When I'm not regularly visiting QMC for chemotherapy, I have a community nurse that visits me at home to take a blood sample to be tested for a range of different things. This day I was feeling ill like I would before I was diagnosed and had a headache, and sure enough the sample showed I had a low red blood cell count and that I needed a blood transfusion. This was on Friday the 12th and it was organised that I would be going to Lincoln County (my local hospital) early on Saturday to have a sample taken to be matched with the correct blood type.
This was then sent to Sheffield to be matched, and then the blood was sent back to Lincoln to be transfused. I've always wanted to know what blood type I am, O+ as it turns out, so for me that was a bonus. I had to have 2 and a half units transfused that was calculated by my weight and blood count, which took around 7 and a half hours meaning it finished at 1.30am. Although I was tired, I could feel the benefit as the headache I had started to go after the first unit.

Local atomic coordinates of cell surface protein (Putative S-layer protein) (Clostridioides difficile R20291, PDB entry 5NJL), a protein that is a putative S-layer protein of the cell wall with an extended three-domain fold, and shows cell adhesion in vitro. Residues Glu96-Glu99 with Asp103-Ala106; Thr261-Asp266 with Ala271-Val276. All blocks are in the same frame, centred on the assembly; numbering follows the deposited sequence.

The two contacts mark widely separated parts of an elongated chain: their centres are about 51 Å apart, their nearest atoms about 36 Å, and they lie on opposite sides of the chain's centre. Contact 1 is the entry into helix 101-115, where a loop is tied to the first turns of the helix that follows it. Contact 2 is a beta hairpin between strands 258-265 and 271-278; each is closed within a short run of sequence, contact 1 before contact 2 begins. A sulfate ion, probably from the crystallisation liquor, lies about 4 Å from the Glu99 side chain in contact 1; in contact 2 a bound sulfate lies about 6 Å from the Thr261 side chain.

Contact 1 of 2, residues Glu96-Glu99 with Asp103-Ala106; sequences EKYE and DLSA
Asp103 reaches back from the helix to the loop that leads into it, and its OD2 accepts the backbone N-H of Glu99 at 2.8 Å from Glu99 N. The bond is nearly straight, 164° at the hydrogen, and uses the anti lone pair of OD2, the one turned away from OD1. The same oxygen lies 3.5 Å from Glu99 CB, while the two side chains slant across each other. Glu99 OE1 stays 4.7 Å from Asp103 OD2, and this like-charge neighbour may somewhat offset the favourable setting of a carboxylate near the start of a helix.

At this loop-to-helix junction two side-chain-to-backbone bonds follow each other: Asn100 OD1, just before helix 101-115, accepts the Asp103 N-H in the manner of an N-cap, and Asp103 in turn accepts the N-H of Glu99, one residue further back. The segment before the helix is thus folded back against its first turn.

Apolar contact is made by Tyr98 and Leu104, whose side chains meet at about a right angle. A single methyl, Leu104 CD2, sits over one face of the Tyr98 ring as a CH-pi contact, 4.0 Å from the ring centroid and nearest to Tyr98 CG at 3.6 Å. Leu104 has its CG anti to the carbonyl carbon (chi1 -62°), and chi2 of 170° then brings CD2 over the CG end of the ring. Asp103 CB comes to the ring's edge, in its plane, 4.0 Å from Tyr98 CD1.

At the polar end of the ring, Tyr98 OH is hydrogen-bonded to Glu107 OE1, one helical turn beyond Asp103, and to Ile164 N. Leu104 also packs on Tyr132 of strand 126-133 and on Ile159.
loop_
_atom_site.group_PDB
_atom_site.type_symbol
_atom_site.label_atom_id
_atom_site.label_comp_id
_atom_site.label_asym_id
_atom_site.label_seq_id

My consultant made it clear from the start that it was almost certain I would need a transfusion, and probably more than one, but the nurses made it as pleasant as possible for me, so I'm not worried if I need another. Plus I did get a McDonald's out of it at 9pm- bonus!
The only thing that annoys me is that I can't thank the people who donated the blood that I had transfused. They don't know how much of an impact they had on me. I imagine it's the same for someone who had a transplant, although that is much more extreme. It really made me feel less lethargic and more like myself, which is something I have been missing so much, and something that I had forgotten what it felt like. What I don't think people know is how much blood is given to people who haven't lost a lot of blood, I certainly didn't, so it was definitely a learning curve for me.
Giving blood can have a massive impact on so many people and their families, so if you can give blood, please do consider it.